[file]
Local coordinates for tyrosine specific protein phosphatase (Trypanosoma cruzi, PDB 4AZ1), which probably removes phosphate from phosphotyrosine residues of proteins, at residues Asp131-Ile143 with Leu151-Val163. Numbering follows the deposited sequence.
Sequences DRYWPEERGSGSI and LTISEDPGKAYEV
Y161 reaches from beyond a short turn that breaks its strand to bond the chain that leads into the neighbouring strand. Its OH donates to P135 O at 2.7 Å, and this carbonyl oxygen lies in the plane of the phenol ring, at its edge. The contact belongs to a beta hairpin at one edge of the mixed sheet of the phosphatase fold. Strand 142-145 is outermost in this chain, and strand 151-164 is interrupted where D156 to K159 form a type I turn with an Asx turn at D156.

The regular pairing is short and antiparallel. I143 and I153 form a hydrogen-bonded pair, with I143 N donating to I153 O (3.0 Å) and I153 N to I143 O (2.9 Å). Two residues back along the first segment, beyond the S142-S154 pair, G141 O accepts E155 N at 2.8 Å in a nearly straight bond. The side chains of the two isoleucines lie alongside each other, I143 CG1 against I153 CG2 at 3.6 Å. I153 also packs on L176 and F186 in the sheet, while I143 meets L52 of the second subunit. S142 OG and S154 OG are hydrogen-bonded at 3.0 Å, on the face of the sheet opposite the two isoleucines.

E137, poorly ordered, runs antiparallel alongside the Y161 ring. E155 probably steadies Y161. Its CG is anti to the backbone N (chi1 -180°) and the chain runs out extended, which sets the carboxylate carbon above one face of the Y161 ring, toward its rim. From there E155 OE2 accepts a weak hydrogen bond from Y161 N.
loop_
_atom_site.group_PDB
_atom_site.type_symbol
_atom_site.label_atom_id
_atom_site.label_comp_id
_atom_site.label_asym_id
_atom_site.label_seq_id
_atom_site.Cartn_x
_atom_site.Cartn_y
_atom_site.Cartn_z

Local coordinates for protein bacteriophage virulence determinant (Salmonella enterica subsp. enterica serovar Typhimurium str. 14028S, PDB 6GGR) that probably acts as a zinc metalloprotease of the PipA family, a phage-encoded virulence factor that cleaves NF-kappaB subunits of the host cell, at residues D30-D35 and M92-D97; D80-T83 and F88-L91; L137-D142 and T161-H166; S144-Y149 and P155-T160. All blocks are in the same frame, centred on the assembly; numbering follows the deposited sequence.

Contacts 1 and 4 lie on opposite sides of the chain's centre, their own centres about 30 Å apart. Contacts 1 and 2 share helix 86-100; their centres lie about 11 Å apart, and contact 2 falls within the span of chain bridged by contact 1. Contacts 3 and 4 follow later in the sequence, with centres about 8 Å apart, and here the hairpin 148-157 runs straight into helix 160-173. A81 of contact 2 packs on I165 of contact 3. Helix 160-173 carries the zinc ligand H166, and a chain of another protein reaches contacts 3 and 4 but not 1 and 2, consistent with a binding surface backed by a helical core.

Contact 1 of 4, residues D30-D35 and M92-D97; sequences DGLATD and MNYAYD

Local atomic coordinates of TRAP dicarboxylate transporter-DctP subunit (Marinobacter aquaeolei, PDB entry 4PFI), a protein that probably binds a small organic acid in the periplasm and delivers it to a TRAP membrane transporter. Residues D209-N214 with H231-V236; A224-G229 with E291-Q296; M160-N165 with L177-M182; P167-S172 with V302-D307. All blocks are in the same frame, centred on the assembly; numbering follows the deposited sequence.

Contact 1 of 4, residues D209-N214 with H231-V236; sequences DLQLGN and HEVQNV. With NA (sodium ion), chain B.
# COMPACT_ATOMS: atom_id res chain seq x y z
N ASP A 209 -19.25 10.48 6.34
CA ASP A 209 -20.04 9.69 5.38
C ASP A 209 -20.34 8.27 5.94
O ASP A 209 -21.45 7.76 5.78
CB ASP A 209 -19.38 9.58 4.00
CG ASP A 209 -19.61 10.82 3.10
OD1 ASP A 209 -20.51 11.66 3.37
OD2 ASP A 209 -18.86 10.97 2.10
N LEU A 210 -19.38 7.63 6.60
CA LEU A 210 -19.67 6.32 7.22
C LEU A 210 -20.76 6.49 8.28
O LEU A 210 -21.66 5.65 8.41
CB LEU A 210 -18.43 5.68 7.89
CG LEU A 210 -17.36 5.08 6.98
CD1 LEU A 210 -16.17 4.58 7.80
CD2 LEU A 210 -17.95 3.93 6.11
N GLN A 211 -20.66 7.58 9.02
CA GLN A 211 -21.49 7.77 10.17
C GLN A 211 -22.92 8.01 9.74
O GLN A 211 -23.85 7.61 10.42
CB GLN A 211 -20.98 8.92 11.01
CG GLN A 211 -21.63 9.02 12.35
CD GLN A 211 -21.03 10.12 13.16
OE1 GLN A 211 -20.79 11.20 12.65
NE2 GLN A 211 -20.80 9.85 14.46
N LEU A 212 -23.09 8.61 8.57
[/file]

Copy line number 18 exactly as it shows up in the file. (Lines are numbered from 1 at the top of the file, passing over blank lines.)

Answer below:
Contact 1 of 4, residues D30-D35 and M92-D97; sequences DGLATD and MNYAYD